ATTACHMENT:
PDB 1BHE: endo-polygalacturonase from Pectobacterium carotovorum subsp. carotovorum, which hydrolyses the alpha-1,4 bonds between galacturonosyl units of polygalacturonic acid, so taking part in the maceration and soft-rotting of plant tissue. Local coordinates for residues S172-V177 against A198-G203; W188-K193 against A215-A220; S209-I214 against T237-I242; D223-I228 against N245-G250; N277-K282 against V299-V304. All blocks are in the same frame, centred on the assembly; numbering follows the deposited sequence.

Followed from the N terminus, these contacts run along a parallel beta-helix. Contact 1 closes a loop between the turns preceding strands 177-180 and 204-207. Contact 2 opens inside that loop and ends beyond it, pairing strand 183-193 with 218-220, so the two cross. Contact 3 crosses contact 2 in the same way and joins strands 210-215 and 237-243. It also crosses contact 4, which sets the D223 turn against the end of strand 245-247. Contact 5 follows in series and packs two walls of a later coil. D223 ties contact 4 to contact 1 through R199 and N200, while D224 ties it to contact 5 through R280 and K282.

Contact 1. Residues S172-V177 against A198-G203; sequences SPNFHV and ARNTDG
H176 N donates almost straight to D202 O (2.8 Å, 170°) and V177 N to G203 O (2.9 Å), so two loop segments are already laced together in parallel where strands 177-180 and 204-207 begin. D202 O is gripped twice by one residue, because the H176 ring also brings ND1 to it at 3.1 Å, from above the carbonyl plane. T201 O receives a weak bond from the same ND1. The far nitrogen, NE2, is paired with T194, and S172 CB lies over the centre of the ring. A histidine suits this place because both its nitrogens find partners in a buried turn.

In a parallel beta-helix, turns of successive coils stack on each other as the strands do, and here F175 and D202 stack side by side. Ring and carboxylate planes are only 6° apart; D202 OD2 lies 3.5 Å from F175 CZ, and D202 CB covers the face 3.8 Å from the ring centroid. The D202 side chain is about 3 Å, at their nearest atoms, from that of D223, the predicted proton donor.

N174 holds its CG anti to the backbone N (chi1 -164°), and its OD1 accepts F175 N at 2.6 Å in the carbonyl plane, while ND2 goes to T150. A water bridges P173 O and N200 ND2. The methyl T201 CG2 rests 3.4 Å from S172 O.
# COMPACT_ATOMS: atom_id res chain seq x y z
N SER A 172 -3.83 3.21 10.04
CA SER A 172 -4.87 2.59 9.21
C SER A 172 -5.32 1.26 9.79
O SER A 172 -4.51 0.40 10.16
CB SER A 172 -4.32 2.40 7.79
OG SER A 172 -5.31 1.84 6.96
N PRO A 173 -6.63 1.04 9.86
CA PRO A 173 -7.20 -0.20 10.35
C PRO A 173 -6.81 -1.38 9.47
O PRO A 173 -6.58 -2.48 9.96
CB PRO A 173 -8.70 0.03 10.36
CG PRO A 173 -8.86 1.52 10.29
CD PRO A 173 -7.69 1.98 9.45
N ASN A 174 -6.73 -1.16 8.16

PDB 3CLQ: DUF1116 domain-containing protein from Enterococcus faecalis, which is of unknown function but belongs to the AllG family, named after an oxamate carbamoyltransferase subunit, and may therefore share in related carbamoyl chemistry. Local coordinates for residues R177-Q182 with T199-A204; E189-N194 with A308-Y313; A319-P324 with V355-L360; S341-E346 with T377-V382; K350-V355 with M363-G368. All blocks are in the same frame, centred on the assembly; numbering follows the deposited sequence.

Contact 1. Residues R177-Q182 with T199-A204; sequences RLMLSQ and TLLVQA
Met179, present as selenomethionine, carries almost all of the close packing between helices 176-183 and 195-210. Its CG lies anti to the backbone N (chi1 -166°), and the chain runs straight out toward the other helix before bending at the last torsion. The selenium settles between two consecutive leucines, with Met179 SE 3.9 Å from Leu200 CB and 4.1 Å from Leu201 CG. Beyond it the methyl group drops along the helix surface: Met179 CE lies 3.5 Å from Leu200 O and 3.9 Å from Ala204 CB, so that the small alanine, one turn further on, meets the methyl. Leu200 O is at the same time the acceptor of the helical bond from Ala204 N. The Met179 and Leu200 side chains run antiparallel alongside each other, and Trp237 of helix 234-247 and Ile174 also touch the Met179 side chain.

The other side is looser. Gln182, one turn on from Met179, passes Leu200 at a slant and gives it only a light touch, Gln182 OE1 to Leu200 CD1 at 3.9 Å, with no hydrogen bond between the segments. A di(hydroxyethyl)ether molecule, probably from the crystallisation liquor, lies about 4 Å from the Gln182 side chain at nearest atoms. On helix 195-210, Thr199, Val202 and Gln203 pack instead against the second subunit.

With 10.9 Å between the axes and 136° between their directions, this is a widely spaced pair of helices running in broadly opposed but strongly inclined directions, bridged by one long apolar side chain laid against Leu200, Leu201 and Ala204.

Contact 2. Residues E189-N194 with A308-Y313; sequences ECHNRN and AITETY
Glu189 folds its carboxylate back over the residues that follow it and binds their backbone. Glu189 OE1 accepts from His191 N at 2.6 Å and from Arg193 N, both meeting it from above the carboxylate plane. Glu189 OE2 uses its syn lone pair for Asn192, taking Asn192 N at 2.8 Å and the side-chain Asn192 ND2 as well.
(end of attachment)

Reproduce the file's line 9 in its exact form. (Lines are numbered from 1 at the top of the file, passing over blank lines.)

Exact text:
CA SER A 172 -4.87 2.59 9.21